I was lying down, sound asleep, when I was tugged to wakefulness. The pain began in my upper left shoulder and was so uncomfortable, I wanted to get away from my body. I sat up and the pain intensified. Was I having a heart attack?
I was lying down, sound asleep, when I was tugged to wakefulness. The pain began in my upper left shoulder and was so uncomfortable, I wanted to get away from my body. I sat up and the pain intensified. Was I having a heart attack? My husband was asleep next to me. I tried lying down again, only to instantly sit up before waking him. I was dizzy and talking was an effort through the burning, vise-like pain. My neck was wet with sweat and the room began to spin. Was this a medical emergency? Rob helped me to the floor, saying “Should I call someone? Robin, should we call 911?” I said, “Just give me a minute.”
The floor was cool and as my body touched its surface, the pain began to fade, leaving behind only complete exhaustion. At some point, Rob helped me back to bed and I passed into sleep quickly.
This was Sunday night, and when I woke Monday morning, preparing for a client visit, the magnitude of what had happened slapped me hard. A similar incident had happened when I was at my daughter’s home, the day I arrived, though it had not been as painful.
Both times, I tried to rationalize the experience. I decided to not be too much of a bother. I waited to see what would happen.
What had happened to me? What did this pain mean? In my moments of intense pain, I had suspected I might be having a heart attack, but I also had a voice inside my head saying, “Oh Robin, don’t be so dramatic!”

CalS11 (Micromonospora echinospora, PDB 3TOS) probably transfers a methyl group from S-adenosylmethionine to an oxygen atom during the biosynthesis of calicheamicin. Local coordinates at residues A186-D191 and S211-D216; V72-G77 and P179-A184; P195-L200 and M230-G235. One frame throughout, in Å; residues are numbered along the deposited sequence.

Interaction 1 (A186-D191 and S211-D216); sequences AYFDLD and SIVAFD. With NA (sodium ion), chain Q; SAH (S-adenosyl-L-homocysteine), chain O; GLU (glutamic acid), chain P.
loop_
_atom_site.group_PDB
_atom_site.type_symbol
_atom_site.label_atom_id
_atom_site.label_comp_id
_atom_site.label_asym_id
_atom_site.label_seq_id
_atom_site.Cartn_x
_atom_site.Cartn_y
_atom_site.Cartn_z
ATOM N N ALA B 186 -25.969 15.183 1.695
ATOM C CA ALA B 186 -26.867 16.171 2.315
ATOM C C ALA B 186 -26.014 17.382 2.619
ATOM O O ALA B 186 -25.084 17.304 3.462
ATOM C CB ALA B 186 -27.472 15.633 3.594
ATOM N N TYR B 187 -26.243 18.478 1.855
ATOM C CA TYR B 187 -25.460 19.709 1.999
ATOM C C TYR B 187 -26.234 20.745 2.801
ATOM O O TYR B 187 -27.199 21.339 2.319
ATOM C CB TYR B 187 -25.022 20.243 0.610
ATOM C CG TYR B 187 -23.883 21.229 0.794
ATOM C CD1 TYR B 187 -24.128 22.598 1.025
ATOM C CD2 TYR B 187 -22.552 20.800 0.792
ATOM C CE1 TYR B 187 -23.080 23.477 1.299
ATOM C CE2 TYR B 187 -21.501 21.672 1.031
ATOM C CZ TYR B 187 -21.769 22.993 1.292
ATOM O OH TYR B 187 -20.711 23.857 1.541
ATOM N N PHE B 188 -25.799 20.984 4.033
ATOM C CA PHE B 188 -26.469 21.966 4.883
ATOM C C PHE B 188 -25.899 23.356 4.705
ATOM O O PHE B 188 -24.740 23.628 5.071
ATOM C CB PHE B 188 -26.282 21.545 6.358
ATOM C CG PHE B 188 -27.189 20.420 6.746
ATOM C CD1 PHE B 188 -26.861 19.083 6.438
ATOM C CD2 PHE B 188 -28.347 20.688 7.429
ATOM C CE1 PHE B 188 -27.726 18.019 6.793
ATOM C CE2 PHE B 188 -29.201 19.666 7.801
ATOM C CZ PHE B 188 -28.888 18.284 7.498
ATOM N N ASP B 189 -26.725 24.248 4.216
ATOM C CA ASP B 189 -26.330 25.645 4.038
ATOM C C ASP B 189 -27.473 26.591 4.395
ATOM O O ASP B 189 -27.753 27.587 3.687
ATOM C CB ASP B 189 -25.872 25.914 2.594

I turned to Google, and the advice was clear, an emergency room visit was important just in case.
So, I spoke with a doctor at Kaiser and she was no nonsense, telling me I had to go to the ER to rule out a heart event. “But I have no symptoms now,” I said. She told me that the only way to rule out a potential heart attack was to get some tests, so off I went, chastised and feeling a bit foolish at how I had ignored the potential severity of this incident.
And then I began to feel frightened. As I walked to my car from my client, I began to shake. By the time I was behind the wheel, the fear crept in, wrapping and tightening herself around my body like a boa constrictor.
I needed to talk to someone before my anxiety took over. My husband was in the midst of a massage. So I called my mother saying when she answered, “I just need you to calm me down,” before beginning to sob.
I was frightened. What if?
Women have much against them when it comes to heart attack and die at alarmingly higher rates than men. We tend to wait longer to get to the hospital, have different symptoms and some surmise that because we have such a high load as caretakers, we ignore events that should not be ignored.
I am not what you might call, someone who is laid back and chill. Stress and anxiety are real things I experience on a daily basis. I’ve been told, “it’s in your head,” or “you are over sensitive,” or “just relax.” When the same thing is said to you over and over again by people you look up to, you tend to absorb those statements. You begin to sense, hey, they must be right. I’m just too sensitive and maybe I should ignore this.
The emergency room visit, in the long run, was exactly what I needed. Blood work and EKG’s all showed no evidence of a heart event. This left me with uncertainty as to what caused my pain, but at least I knew that the thing that could kill me had not happened. My medical care team and I are now exploring the possibility of a nerve impingement or some sort of brachial plexus issue.
This is not the first time I’ve been hesitant to go seek emergency care. In 2015, I had an event that seemed to be a gallbladder attack. Rob and I were enjoying a long a motorcycle ride in the mountains when my abdomen was seized by pain. Despite the intense and unrelenting pain, I was resistant to the thinking that this was real. My most recent events have, I hope, changed my thinking.
Some women are adept at playing down the intensity of their pain, are skilled at doing their best to not put others out, and unwilling to scream loud and clear that they are in the midst of an emergency.
Women may believe they should not command attention. But we should.
Our lives may depend upon it.